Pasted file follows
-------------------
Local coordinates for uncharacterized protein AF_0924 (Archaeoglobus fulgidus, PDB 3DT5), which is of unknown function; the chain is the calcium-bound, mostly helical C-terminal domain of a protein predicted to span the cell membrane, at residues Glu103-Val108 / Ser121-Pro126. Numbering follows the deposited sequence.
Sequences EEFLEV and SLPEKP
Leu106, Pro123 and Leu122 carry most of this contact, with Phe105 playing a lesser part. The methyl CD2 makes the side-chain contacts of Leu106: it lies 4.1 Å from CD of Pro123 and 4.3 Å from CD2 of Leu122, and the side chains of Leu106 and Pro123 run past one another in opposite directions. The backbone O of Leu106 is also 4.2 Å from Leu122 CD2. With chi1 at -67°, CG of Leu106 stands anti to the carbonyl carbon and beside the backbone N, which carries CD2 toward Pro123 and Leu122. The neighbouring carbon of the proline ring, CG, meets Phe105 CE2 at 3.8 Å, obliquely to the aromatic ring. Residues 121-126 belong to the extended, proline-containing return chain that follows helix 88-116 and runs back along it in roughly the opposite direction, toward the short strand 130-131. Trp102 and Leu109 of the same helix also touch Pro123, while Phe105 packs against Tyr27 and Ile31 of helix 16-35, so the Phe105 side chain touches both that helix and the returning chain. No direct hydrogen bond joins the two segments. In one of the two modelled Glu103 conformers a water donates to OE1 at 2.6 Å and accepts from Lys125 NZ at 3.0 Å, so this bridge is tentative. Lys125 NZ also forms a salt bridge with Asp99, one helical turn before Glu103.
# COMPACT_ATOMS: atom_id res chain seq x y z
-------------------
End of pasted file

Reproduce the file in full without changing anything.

Local coordinates for uncharacterized protein AF_0924 (Archaeoglobus fulgidus, PDB 3DT5), which is of unknown function; the chain is the calcium-bound, mostly helical C-terminal domain of a protein predicted to span the cell membrane, at residues Glu103-Val108 / Ser121-Pro126. Numbering follows the deposited sequence.
Sequences EEFLEV and SLPEKP
Leu106, Pro123 and Leu122 carry most of this contact, with Phe105 playing a lesser part. The methyl CD2 makes the side-chain contacts of Leu106: it lies 4.1 Å from CD of Pro123 and 4.3 Å from CD2 of Leu122, and the side chains of Leu106 and Pro123 run past one another in opposite directions. The backbone O of Leu106 is also 4.2 Å from Leu122 CD2. With chi1 at -67°, CG of Leu106 stands anti to the carbonyl carbon and beside the backbone N, which carries CD2 toward Pro123 and Leu122. The neighbouring carbon of the proline ring, CG, meets Phe105 CE2 at 3.8 Å, obliquely to the aromatic ring. Residues 121-126 belong to the extended, proline-containing return chain that follows helix 88-116 and runs back along it in roughly the opposite direction, toward the short strand 130-131. Trp102 and Leu109 of the same helix also touch Pro123, while Phe105 packs against Tyr27 and Ile31 of helix 16-35, so the Phe105 side chain touches both that helix and the returning chain. No direct hydrogen bond joins the two segments. In one of the two modelled Glu103 conformers a water donates to OE1 at 2.6 Å and accepts from Lys125 NZ at 3.0 Å, so this bridge is tentative. Lys125 NZ also forms a salt bridge with Asp99, one helical turn before Glu103.
# COMPACT_ATOMS: atom_id res chain seq x y z